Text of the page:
Gladys Bentley, the model for the character Duchess Bentley in Speakeasy, enjoyed a terrific career as deliberately outrageous Lesbian nightclub singer during the Roaring Twenties, but saw her prospects plummet during the far less permissive Great Depression. Almost all homosexual entertainers saw the work dry up for them in the 1930s unless they adopted a public heterosexual front. Gladys Bentley however had been so outspoken about her Lesbianism, it was such a big part of her early success, that there was no escaping that public image which now became the main reason for her career downturn.
By the late 1940s Gladys Bentley’s performing career was practically non-existent. Meanwhile Red Scare paranoia not only raised fears against suspected Communists but was also the catalyst for a far greater witch hunt against homosexuals in Government jobs. It was during this time of particularly vicious public homophobia that Gladys Bentley published an article in Ebony magazine titled “I am a Woman Again” wherein she renounced Lesbianism, claiming she had taken hormone treatment to cure herself of this “strange affliction”. She was now married to a man and posed for numerous pictures showing her doing typical housework.
Whether this marriage was any more real than the Atlantic City marriage to a blond socialite Gladys bragged about two decades earlier is a matter of conjecture. The man in question later denied it ever took place, and even so, a year later the divorce was announced. Gladys later worked towards being ordained as a minister, but in 1960 died of the flu at the age of 52.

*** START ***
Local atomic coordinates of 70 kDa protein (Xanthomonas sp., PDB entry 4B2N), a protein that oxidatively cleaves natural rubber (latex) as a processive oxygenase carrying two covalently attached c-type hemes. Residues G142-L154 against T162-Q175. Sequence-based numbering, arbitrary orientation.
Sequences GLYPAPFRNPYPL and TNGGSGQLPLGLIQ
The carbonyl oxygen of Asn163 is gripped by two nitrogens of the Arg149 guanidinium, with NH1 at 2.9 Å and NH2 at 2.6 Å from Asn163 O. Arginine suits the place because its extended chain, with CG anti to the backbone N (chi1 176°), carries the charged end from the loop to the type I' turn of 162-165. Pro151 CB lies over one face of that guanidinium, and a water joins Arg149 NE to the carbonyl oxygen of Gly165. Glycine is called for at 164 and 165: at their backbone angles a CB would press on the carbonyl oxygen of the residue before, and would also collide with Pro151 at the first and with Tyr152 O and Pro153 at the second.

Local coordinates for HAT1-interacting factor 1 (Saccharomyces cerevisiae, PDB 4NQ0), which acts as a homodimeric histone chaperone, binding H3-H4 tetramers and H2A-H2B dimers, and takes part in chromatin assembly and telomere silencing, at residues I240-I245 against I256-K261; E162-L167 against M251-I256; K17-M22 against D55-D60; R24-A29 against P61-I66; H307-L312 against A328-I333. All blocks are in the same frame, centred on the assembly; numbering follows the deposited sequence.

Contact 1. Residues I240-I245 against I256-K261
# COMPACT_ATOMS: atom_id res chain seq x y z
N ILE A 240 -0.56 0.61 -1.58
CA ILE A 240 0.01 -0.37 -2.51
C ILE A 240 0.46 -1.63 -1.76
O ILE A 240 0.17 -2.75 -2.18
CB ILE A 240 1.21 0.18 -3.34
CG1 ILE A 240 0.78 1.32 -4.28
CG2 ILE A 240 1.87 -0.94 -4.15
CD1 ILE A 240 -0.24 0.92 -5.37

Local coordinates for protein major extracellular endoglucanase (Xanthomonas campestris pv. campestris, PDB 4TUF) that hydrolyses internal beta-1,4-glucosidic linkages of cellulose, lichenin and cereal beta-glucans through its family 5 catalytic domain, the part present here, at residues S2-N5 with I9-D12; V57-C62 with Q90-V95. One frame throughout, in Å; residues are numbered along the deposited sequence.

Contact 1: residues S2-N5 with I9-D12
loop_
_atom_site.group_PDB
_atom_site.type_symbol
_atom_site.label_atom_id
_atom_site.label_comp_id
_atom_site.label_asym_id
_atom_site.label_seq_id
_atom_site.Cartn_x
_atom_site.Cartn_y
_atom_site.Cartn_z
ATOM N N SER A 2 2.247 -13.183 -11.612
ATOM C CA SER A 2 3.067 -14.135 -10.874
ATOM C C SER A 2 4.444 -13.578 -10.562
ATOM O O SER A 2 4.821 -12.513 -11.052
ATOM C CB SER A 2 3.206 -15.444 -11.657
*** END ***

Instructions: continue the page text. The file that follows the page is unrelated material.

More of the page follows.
All the real life inspirations for major Speakeasy characters came to a “sticky end”. Julian Eltinge saw his ability to perform in drag greatly diminish with his career prospects and died in his early 40s, most likely due to alcoholism. Gene Malin died in a freak car crash when he was only 25, but at least he was still enjoying the peak of his career, and didn’t suffer the backlash against homosexual entertainers that lay just around the corner.
Gladys Bentley’s fate however is to me the most shocking of the three. Her renouncement of her true nature, her turnaround from one of the most outspoken, literally out and proud lesbians of her day to making a grand public statement proclaiming herself cured from the disease of homosexuality, the desperation and pressure that must have lead her to such a decision, it is all horribly sad and tragic.
So, just like in real life for Gladys Bentley, her Speakeasy counterpart Duchess “chooses” to marry a man after seeing her career and livelihood destroyed. Duchess Bentley marries, or is married to Reverend Fish. And she sings these lines in the opening of the song “Womanly”, lines that paraphrase Gladys Bentley’s own words in that infamous Ebony article:
FOR YEARS I LIVED A HALF-LIFE
DISDAINED THE GOODNESS OF MEN
MY HEART WAS CAST IN SHADOW
THEN I LEARNED TO LIVE ANEW
I CURED MY DEEP DARK SICKNESS
I AM A WOMAN AGAIN
I FOUND A MAN WHO LOVES ME
AND WHO I CAN LOVE TOO
Then Julian Carnation, himself forced by the Trial of the Tarts to reform himself as an inoffensive heterosexual crooner from the swishy female impersonator he once was, extols her now womanly perfections: “You are a paragon of Womanhood.”
Womanly (demo recording)
This song attempts to illustrate how women have been trapped in cages of conformity to restrictive ideals of womanhood. The 1930s was a particularly difficult time for Lesbians, who saw all of the speakeasies closed that once catered to women who wanted to be with women. Not until the end of World War 2 would even one establishment covertly catering to Lesbians open again. As hard as it was for Gay Men to find another in the repressive 1930s, it was even more impossible for Lesbians. I wanted one song to describe this particular oppression of women. That “Womanly” has made so many women in the current company of Speakeasy distinctly uncomfortable is, I believe, a testament how well the song works to make its point. Nonetheless, for reasons of time, and because “Out of Sight” already so effectively illustrates Duchess Bentley’s comedown, “Womanly” has been cut from the current performance run of Speakeasy.